Joint Parl Committee grills Twitter on Kamra; row erupts over jurisdiction
In the meeting, Twitter policy head Mahima Kaul faced a barrage of questions from angry members of the Joint Parliamentary Committee (JPC) on the Data Protection Bill when she was summoned for giving “incongruous” written replies to some questions related to the bill.Updated: Nov 20, 2020, 10:30 IST
Microblogging site Twitter faced heat at a meeting of a joint parliamentary panel on Thursday for not taking down comedian Kunal Kamra’s tweet targeting Chief Justice of India SA Bobde, and was asked to clarify its policy of blocking and removing users and tweets.
But the proceedings sparked a political tussle with four Congress lawmakers suggesting that such issues should be dealt by Parliament’s IT Panel headed by Shashi Tharoor. Panel chairperson Meenakshi Lekhi later dismissed the charge.
In the meeting, Twitter policy head Mahima Kaul faced a barrage of questions from angry members of the Joint Parliamentary Committee (JPC) on the Data Protection Bill when she was summoned for giving “incongruous” written replies to some questions related to the bill. The company, the previous day, submitted a written apology for wrongly showing Ladakh as part of China.
JPC chairman Lekhi and Congress’s Rajya Sabha MP Vivek Tankha raised several questions, with Lekhi telling the Twitter official that both Tankha and she might sue Twitter over Kamra’s tweet even though they belong to different political parties.
The comedian’s tweet in question came after a barrage of tweets where he criticised the Supreme Court’s favourable ruling on Arnab Goswami’s bail request.
Lekhi, a Bharatiya Janata Party (BJP) MP, also questioned Twitter’s policy of blocking or removing handles and tweets, and gave seven days to submit detailed response on the policy. “In their submission to the committee they said they follow healthy practices; and that only obscene and profane tweets are blocked. But there is no clear-cut policy on what amounts to profanity or obscenity; their affidavit is not clear on what is their policy is because when we showed them Kunal Kamra’s obscene tweets about the CJI they had no explanation for it,” she said.
MPs present in the meeting said it was Tankha who first raised the issue of Kamra’s tweet and said, it amounts to Twitter ridiculing the nation. “In our country, we cannot allow obscene remarks against anyone. And if Twitter is allowing such obscene remarks against CJI, then it can’t be tolerated,” Tankha said, according to the MPs who spoke on condition of anonymity.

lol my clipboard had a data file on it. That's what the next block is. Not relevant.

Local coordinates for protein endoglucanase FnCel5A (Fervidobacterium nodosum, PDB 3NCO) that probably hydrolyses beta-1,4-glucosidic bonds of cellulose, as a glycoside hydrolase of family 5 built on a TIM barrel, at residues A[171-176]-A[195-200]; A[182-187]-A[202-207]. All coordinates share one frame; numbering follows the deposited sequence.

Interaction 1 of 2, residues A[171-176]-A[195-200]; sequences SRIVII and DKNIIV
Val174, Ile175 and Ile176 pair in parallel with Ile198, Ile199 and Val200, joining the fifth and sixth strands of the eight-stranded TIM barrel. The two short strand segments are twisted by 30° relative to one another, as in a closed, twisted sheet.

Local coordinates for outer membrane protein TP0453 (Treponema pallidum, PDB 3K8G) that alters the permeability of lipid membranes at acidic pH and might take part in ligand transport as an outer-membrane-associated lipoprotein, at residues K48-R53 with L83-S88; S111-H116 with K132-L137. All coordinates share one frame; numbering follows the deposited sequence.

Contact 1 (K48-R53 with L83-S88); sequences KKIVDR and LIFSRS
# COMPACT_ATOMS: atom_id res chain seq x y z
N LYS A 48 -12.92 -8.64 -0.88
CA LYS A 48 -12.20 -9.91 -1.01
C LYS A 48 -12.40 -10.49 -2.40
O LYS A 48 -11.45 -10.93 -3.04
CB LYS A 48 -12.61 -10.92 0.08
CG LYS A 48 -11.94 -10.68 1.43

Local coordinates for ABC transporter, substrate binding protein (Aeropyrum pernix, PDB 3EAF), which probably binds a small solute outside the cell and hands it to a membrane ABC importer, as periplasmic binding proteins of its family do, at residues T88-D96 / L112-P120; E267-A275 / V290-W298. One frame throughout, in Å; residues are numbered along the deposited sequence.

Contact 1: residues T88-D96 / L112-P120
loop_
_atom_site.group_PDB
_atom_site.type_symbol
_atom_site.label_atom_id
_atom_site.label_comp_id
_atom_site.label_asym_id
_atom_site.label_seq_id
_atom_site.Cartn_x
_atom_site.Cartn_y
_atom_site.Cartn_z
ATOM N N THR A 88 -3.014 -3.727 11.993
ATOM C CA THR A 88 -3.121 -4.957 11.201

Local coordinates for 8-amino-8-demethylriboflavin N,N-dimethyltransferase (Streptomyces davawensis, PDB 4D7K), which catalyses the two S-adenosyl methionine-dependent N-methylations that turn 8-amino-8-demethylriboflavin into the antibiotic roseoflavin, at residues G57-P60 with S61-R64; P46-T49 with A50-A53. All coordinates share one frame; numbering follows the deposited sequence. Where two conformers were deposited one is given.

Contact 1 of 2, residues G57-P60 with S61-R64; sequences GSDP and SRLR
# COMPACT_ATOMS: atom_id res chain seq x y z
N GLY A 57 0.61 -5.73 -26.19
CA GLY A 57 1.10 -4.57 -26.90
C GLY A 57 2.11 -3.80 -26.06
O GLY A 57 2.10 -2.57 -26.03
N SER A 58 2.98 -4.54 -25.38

The MPs quoted above added that the Kamra issue came up in connection to the affidavit by Twitter as discussions veered on the company’s policies on regulating objectionable content.
According to two MPs at the meeting, Twitter didn’t assure the panel that the tweet would be removed but said that the issue would be flagged to the appropriate officials at Twitter. “We’ve asked for an answer in seven days. Since there are no laws in India regarding these, we have to talk to the top executives of such service providers,” Lekhi said.
But Lekhi’s order asking Twitter to clarify on its policies led to a political row.
Senior Congress leader and Parliament’s IT panel chief Tharoor tweeted, “Dear @M_Lekhi, as far as I am aware your Committee was formed for consultations on the Data Protection Bill & its mandate is to report on the statutory provisions continued in the draft Bill. Could you clarify if you have taken on additional responsibilities & on whose authority?”
Tharoor’s colleague and member of the JPC, Jairam Ramesh, joined the debate and tweeted, “I could not attend the meeting today, but had I been there I would have raised this very issue. It is not the first time this has happened. The committee headed by @M_Lekhi has no authority over this issue.” Jairam later told HT, “We have a hyper-enthusiastic chairperson with wide-ranging concerns and interests.”
Two other Congress MPs, Karti Chidambaram and Saptagiri Ulaka, said the JPC has no jurisdiction to look into the Kamra issue.
Lekhi hit back at the party. “I won’t run a law tutorial for Shashi Tharoor when his own party colleague Vivek Tankha has already concurred with me...A member of the IT panel should have better understanding of data protection and algorithm manipulation.”
Later, Tharoor responded: “Seems some people do need “tutorials” on the mandate of special committees formed to discuss specific bills. This JtCmt is to discuss the provisions of a draft data protection bill&report thereon. Parliament has not been informed of an expansion of its mandate beyond this task.”
Twitter and Facebook were summoned for the second time on Thursday by the JPC after they appeared before the panel last month and opposed the proposed data protection law, India’s first targeted legislation to protect personal data.
Members of the panel asked how some posts get 4,000 to 5,000 “likes” while other posts (by the same person) attract more than 100,000 likes -- a question related to a long-held opinion in many quarters in India and overseas that such companies amplify some content and downplay others.
Facebook executives maintained they are just a platform and not a publisher of posts or content. But Lekhi and Biju Janata Dal MP Bhartruhari Mahtab dismissed this legal argument and said Facebook can’t escape accountability on what is being posted on its platform. Twitter was also asked why it took more than a month to rectify its mistake on Ladakh.